You can also enjoy a proper Sunday lunch at the Earl of March, which I can’t wait to try out. I mean, every Sunday lunch deserves Oysters as a starter, wouldn’t you agree?

 

Customer Feedback

By | News, Reviews

It’s always a pleasure to receive feedback from our customers:

Sir

I just wanted to e-mail you following an evening meal I had at The Earl of March on Monday evening. I don’t think I have written a feedback e-mail for years and years so it must have been memorable!

I was with my wife and three sons (11,10 and 8) and wanted a pub meal at the end of a day exploring the South Downs before coming home to Fulham, London. We stopped off with no plans and – as ever – having no idea what to expect. Pubs can so often divide into two camps – a drinking pub with poor food or a bit of a gastro pub with no ‘pub’ atmosphere and one where kids would definitely be out of place. I see too many of the latter and try to avoid the former, when my wife’s in tow!

It was quiet when we arrived and I thought we had arrived at more of a restaurant and it may not have worked with our kids. Instead, we were instantly warmly welcomed and shown to a table at the bar for a drink or two whilst our table was prepared. Menus were swiftly bought – a kid’s menu, a set menu, a la carte AND a specials board. Since this was a stop off on the way home, I didn’t want to spend a fortune or be there for hours but, equally, wanted some good food in proper, rural surroundings. And that is exactly what we got.

Service from the Head Waiter (perhaps owner or general manager?), barman and waitress was all superb and friendly. Great not to be rushed to order and enjoy a couple of drinks in the bar before being taken over to the restaurant table. The food was superb and, I thought, exceptional value for money. We enjoyed an excellent large glass of wine – sadly no more since we were driving.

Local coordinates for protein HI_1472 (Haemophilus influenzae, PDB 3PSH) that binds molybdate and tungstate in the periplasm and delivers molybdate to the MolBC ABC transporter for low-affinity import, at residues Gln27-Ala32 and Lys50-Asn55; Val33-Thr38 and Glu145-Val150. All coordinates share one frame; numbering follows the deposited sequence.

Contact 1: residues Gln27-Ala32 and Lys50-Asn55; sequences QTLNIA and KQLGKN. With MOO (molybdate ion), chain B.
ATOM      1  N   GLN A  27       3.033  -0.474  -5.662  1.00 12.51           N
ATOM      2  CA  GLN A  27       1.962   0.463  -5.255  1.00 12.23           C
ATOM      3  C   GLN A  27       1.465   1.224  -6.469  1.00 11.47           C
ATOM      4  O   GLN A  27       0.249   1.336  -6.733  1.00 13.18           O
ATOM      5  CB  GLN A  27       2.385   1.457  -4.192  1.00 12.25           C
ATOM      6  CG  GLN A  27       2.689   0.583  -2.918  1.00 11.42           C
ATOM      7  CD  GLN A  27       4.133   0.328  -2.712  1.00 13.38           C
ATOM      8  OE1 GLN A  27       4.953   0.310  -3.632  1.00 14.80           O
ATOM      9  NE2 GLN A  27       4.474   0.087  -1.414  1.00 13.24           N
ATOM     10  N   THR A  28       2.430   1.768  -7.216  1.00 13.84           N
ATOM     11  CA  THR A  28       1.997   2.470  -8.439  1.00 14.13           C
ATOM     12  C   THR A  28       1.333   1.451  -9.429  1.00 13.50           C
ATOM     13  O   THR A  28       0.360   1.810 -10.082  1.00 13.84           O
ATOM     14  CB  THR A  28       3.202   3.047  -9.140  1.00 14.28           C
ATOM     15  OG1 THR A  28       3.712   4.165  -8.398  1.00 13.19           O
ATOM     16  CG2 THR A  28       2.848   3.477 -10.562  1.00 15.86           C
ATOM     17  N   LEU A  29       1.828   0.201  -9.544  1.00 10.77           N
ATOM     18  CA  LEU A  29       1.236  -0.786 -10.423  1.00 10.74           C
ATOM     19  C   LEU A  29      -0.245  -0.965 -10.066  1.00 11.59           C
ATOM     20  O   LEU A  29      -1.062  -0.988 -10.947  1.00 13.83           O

One of the normal niggles with kids is their never ending demand for ketchup which always comes in minuscule quantities. We had to keep asking for more but those requests were handled with efficiency and a smile.

I don’t really know what else to say but thanks. A real find. Whilst a Londoner through and through, it is a stop at an establishment like yours that makes me realise what I am missing!

I have no idea if/when I will go down your way again but will certainly always make a point of visiting if I do. I recommend the excellent Singleton Open Air Museum to lots of friends and, in future, will include a recommendation to the Earl of March to ensure they have a great day!

Keep up the good work. Please give my thanks to your kitchen team and all the staff.

Review from Graphic Foodie

By | News, Reviews

PicMonkey Collage GF

Whilst Brighton pub kitchens are hotly competing against one another with every street food trend or attention grabbing concept in the book (innovation and gimmick run a fine line), it’s nice to be treated to some refined, high-end pub food for a change. And, God help me, food not served in either a dog bowl, chopping board or camping tin.

So it was a pleasure to find myself at the Earl of March in Lavant, just outside of Chichester, with gorgeous views over the Sussex Downs. It’s only an hour drive from Brighton but we built up an appetite kicking through the autumn leaves and feeding the cygnets and Swanbourne lake in Arundel on the way. Nice.

The pub garden was full of people cashing in on the last days of summer but we took to the formal dining room inside which was comfortably and tastefully furnished. There’s also a cosy bar area too with just a few quirky touches that nod to their position at Goodwood.